As the future of legions across Canada remains uncertain, one branch in Saskatoon is adapting for survival.
Nutana Legion, tucked away on Louise Street, shares the familiar architecture of a veterans’ hall with a large gathering space, bar and offices for volunteers. But unlike some others, its membership is growing.
“It’s not increasing in great big droves, but it is increasing. Two, three people every week,” said branch president Janet Bennett.
One of three official branches in Saskatoon, Nutana has around 700 members – a stable enough base for Bennett to say the legion is doing well. But its growth comes at a cost as veterans join following the closure of legions in smaller Saskatchewan communities.
Bennett is also keenly aware Nutana’s future rests on younger members. In Saskatchewan, anyone 19 or older may join a legion – regardless of personal affiliation to the Armed Forces – and that’s exactly what the 63-year-old president hopes to see in the coming years.
“Everyone has been affected in some way, shape or form because of war, because of what is happening with terrorism,” she said.
“We have a lot of new Canadian citizens that have been through so many traumas in their lives in the countries they’ve come from – there’s no reason why you can’t be a member.”
But membership isn’t the only solution. In July, Nutana hosted a Pokémon Go event that drew hundreds to the hall, and later this month it will host two burlesque nights.
“Maybe some of our older membership might not appreciate it, but it’s going to happen. We need to make changes. We have to come into this day and age.”
Over at the Royal Canadian Legion Branch 63 on Spadina Crescent West, membership has stayed around 250 people for the last several years with the legion profiting more from its popular hall rentals.
The legions’ adaptations are also evident on a deeper level, as they continue a mandate to support veterans and their families now with a focus on mental health.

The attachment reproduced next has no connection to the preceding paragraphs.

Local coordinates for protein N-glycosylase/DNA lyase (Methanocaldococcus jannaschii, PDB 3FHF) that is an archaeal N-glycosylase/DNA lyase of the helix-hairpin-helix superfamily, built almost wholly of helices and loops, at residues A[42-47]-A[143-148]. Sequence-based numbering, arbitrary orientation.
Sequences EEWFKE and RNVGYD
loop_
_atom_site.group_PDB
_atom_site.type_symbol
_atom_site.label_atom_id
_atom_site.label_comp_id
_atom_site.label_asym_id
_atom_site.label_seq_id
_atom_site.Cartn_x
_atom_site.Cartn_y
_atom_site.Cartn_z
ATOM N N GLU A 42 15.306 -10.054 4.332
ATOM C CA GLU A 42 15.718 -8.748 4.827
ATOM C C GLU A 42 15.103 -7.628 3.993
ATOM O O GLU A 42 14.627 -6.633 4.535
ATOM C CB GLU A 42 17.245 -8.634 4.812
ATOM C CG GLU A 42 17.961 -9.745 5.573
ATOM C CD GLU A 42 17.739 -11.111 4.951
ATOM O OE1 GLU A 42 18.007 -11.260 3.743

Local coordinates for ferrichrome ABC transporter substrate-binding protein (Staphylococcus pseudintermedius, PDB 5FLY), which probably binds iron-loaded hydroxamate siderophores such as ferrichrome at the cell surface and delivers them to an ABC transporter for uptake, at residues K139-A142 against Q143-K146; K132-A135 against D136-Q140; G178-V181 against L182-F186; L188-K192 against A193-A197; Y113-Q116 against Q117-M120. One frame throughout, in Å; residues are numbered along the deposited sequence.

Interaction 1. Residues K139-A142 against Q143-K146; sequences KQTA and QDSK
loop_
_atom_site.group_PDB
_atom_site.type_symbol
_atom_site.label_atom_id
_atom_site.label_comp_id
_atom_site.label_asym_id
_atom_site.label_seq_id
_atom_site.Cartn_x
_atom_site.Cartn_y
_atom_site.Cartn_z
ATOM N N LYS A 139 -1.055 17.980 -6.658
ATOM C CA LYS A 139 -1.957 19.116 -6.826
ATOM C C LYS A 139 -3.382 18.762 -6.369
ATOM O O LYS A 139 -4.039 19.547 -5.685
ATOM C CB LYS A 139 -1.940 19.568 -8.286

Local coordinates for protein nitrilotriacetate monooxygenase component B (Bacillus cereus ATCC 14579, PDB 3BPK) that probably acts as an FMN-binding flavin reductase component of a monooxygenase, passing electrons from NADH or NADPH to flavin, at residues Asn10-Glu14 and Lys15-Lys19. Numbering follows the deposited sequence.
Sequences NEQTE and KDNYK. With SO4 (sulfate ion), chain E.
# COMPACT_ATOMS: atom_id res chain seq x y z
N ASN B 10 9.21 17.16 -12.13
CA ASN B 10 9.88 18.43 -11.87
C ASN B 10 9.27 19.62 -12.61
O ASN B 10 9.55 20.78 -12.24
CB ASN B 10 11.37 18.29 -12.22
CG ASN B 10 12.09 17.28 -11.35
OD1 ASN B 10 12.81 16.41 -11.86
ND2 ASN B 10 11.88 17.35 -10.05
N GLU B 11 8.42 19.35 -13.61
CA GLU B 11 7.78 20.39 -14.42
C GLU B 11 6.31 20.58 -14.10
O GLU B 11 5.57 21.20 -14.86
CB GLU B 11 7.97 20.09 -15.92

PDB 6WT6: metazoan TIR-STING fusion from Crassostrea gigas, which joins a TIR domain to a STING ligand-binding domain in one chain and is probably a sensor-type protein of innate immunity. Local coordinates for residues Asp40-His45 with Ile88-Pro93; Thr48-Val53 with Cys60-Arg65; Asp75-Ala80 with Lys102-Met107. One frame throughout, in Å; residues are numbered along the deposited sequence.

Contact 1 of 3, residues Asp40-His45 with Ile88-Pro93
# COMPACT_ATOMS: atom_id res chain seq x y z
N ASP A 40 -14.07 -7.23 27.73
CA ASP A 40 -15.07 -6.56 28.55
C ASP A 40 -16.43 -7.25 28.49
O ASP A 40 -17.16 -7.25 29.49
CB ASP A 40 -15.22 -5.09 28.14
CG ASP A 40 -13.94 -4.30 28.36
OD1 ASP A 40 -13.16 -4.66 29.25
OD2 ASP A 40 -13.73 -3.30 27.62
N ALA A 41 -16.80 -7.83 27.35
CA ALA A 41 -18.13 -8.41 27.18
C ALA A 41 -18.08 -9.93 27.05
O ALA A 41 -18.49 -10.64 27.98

Bennett served 32 years in the medical corp and went on three deployments to Germany, Egypt and up north to Alert, Nunavut. She connects with fellow veterans by sharing her experience of living with an operational stress injury, but chooses not to detail what led to the diagnosis.
“When you start to share too openly, then it traumatizes the people you’re communicating with. And secondary trauma is a huge issue when it comes to PTSD.”
It’s knowledge she’s gained from her work outside the legion with the Department of National Defence as peer support coordinator for veterans with operational stress injuries. While PTSD and major depressive disorders are gaining attention, Bennett noted conditions have always plagued soldiers.
“First World War, Second World War, you had battle fatigue, shell shock, nostalgia. And all of these were mental health conditions, nobody realized it,” she said.
“They just figured people were sad or they were angry or they just drank too much and they just carried on with life.”
Bennett credits legions with filling the support void by helping veterans connect with an understanding community. As for what would happen if one closed in Saskatoon, Bennett said she would rather see the local legions amalgamate into one “bigger and better place.”
“The legion is here to support the veterans and their families,” she said. “That’s why you’re sharing the wealth of knowledge, the wealth of veterans.”
Legion membership costs $60 and provides access to weekly events– sometimes with a nominal door charge –along with some of the cheapest bar prices in the city.